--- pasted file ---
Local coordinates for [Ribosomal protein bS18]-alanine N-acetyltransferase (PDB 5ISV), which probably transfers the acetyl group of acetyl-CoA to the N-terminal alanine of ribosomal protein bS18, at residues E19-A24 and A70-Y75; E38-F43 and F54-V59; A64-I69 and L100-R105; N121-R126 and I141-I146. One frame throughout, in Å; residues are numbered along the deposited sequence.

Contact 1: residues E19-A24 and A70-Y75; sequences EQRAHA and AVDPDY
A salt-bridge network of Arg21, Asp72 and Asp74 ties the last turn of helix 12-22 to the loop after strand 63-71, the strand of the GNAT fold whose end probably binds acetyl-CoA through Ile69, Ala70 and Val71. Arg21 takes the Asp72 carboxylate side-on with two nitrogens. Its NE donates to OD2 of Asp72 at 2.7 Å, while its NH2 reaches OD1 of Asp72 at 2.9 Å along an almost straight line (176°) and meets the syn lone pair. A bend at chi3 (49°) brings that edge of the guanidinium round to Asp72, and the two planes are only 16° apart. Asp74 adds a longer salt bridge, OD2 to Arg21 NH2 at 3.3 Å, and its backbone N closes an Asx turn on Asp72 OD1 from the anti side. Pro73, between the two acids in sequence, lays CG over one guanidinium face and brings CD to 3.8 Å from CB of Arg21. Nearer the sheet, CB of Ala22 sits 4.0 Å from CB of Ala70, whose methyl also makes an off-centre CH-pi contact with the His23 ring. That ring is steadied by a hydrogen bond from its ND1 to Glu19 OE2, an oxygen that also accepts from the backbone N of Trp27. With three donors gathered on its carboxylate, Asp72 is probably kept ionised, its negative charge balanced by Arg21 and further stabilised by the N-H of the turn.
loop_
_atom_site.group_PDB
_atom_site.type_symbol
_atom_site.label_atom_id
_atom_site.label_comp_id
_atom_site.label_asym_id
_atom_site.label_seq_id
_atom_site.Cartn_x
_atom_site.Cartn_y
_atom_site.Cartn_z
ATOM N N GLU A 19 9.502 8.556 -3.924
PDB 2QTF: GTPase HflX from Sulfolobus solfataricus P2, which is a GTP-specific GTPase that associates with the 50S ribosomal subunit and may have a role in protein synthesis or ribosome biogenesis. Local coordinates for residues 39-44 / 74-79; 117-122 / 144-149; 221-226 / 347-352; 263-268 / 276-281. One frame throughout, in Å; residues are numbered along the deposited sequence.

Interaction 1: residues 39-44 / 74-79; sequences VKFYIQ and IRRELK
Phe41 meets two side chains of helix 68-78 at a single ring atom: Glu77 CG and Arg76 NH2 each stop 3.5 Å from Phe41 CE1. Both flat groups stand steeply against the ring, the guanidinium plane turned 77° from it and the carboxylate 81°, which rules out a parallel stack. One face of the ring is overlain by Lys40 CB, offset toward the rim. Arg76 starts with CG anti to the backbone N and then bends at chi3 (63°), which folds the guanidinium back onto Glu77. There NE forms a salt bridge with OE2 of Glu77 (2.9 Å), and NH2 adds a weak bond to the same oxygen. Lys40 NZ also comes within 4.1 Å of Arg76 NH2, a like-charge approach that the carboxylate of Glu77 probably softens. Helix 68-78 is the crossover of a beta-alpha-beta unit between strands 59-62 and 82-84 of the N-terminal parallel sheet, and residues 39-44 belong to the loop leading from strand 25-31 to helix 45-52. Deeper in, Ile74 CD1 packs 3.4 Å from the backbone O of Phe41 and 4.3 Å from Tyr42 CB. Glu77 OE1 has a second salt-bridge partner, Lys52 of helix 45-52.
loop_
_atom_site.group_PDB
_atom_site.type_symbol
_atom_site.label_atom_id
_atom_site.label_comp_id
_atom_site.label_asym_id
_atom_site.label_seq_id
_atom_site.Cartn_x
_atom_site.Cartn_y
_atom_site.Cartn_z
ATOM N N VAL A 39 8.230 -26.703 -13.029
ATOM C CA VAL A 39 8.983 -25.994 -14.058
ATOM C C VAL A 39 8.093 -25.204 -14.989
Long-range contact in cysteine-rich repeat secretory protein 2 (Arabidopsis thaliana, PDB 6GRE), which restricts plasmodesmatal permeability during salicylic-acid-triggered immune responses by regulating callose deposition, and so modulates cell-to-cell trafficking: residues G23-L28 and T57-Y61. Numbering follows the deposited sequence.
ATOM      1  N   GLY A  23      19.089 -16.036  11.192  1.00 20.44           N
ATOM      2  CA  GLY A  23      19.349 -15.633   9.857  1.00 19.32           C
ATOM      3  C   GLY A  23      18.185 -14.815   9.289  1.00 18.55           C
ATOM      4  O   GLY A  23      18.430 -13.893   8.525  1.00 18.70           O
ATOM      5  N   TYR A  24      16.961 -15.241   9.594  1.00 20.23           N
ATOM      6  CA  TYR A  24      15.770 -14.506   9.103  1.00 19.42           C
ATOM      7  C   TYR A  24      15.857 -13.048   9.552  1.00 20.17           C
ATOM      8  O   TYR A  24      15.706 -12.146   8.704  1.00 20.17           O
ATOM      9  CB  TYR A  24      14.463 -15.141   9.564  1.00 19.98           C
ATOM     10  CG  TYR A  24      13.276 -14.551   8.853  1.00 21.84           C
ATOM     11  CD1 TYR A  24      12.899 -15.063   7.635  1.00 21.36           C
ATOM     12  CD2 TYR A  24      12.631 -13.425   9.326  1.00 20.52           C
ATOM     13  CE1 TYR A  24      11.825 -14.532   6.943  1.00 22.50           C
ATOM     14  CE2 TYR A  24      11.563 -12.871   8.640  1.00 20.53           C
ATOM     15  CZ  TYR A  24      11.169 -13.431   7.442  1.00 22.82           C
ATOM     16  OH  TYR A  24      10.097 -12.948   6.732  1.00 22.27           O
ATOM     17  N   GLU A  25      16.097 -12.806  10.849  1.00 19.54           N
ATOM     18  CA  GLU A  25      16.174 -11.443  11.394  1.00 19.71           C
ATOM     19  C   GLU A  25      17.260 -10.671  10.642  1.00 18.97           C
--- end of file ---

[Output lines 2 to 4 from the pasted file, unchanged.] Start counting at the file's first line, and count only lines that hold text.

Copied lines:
Contact 1: residues E19-A24 and A70-Y75; sequences EQRAHA and AVDPDY
A salt-bridge network of Arg21, Asp72 and Asp74 ties the last turn of helix 12-22 to the loop after strand 63-71, the strand of the GNAT fold whose end probably binds acetyl-CoA through Ile69, Ala70 and Val71. Arg21 takes the Asp72 carboxylate side-on with two nitrogens. Its NE donates to OD2 of Asp72 at 2.7 Å, while its NH2 reaches OD1 of Asp72 at 2.9 Å along an almost straight line (176°) and meets the syn lone pair. A bend at chi3 (49°) brings that edge of the guanidinium round to Asp72, and the two planes are only 16° apart. Asp74 adds a longer salt bridge, OD2 to Arg21 NH2 at 3.3 Å, and its backbone N closes an Asx turn on Asp72 OD1 from the anti side. Pro73, between the two acids in sequence, lays CG over one guanidinium face and brings CD to 3.8 Å from CB of Arg21. Nearer the sheet, CB of Ala22 sits 4.0 Å from CB of Ala70, whose methyl also makes an off-centre CH-pi contact with the His23 ring. That ring is steadied by a hydrogen bond from its ND1 to Glu19 OE2, an oxygen that also accepts from the backbone N of Trp27. With three donors gathered on its carboxylate, Asp72 is probably kept ionised, its negative charge balanced by Arg21 and further stabilised by the N-H of the turn.
loop_